Education Secretary Betsy DeVos announced this month that she will no longer enforce a federal law barring religious organizations from providing federally funded educational services to private schools. The action is a natural development to follow President Trump’s 2017 executive order on religious freedom.
Trump’s order directed the attorney general to issue guidance to all federal agencies interpreting the provisions of federal law on religious liberty. Several months later, the Department of Justice issued that very guidance.
In her letter to Congress, DeVos explained that the DOE would no longer enforce a statute that prohibited religious organizations from providing educational services to students. The rationale is simple: the DOJ and its guidance memo applied the Supreme Court’s recent decision in Trinity Lutheran v. Comer, making it clear that religious organizations must be treated equally under the law and participate at the same level as secular organizations.
Or, as DeVos said, “Those seeking to provide high-quality educational services to students and teachers should not be discriminated against simply based on the religious character of their organization.”
Like the rest of the president’s executive order, there is no new law created here. What DeVos has rightly done is to examine her department for compliance with federal law — including recent decisions by the Supreme Court of the United States.
Trinity Lutheran concluded that the government cannot preclude religious organizations from participation in a state benefit, merely because they are religious. In the context of the DOE, religious organizations may now participate as educational service providers.
Meaning, of course, that at one time they were not permitted to participate in programs that provide tutoring, mentoring, and other services to local students and teachers. The law of the United States prevented their participation solely on the grounds that these providers were religious. It was not that their product was subpar, their accounting was sloppy, or they imposed religious doctrines upon students and teachers. Their singular, disqualifying feature was that they identified as a religious organization that provided tutoring, mentoring, and special education services to local students and teachers.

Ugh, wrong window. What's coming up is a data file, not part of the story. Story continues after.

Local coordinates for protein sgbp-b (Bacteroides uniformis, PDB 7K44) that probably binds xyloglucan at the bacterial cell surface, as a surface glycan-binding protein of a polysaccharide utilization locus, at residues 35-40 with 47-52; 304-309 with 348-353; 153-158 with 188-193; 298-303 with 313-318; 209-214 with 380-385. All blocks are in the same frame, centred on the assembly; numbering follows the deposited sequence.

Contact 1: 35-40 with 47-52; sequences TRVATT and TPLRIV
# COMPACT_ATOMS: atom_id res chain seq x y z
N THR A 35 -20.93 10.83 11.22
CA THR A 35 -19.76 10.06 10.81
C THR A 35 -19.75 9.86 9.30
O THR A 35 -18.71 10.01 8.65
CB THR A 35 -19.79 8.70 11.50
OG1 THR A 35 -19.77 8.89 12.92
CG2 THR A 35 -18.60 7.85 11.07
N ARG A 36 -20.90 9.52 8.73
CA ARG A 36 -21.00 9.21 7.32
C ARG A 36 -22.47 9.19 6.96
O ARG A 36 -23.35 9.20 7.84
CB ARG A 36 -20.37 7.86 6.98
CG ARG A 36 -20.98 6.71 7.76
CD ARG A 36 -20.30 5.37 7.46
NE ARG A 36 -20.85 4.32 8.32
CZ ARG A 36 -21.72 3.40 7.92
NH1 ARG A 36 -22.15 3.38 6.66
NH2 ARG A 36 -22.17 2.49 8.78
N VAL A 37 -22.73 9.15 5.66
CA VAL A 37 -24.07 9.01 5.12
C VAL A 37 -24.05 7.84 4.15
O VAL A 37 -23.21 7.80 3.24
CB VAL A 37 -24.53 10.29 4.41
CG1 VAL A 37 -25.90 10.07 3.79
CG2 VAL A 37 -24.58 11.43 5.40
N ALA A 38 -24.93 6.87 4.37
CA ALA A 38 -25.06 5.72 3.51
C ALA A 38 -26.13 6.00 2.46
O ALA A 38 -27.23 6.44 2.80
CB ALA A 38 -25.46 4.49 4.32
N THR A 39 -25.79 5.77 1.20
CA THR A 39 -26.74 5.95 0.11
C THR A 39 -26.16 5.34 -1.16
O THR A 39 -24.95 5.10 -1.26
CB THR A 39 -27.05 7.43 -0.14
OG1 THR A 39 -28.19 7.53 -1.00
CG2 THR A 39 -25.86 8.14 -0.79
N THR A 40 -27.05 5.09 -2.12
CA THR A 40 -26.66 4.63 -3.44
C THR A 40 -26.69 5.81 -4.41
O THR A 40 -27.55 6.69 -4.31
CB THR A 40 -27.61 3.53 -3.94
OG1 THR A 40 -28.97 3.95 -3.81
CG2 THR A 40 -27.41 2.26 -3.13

How could that be anything but the kind of discrimination against religion that our Constitution forbids and that our country has long opposed? As Justice Brett Kavanaugh noted in a statement following a denial of review in Morris County Board of Chosen Freeholders, et al. v. Freedom from Religion Foundation, “Barring religious organizations because they are religious from a general historic preservation grants program is pure discrimination against religion.”
DeVos should be commended for following the law.
“It shall be the policy of the executive branch,” President Trump wrote in his executive order, “to vigorously enforce federal law’s robust protections for religious freedom … Federal law protects the freedom of Americans and their organizations to exercise religion and participate fully in civic life without undue interference by the federal government.”
Secretary DeVos, and the actions of her Education Department, have done just that.
The views and opinions expressed in this commentary are those of the author and do not reflect the official position of The Daily Caller.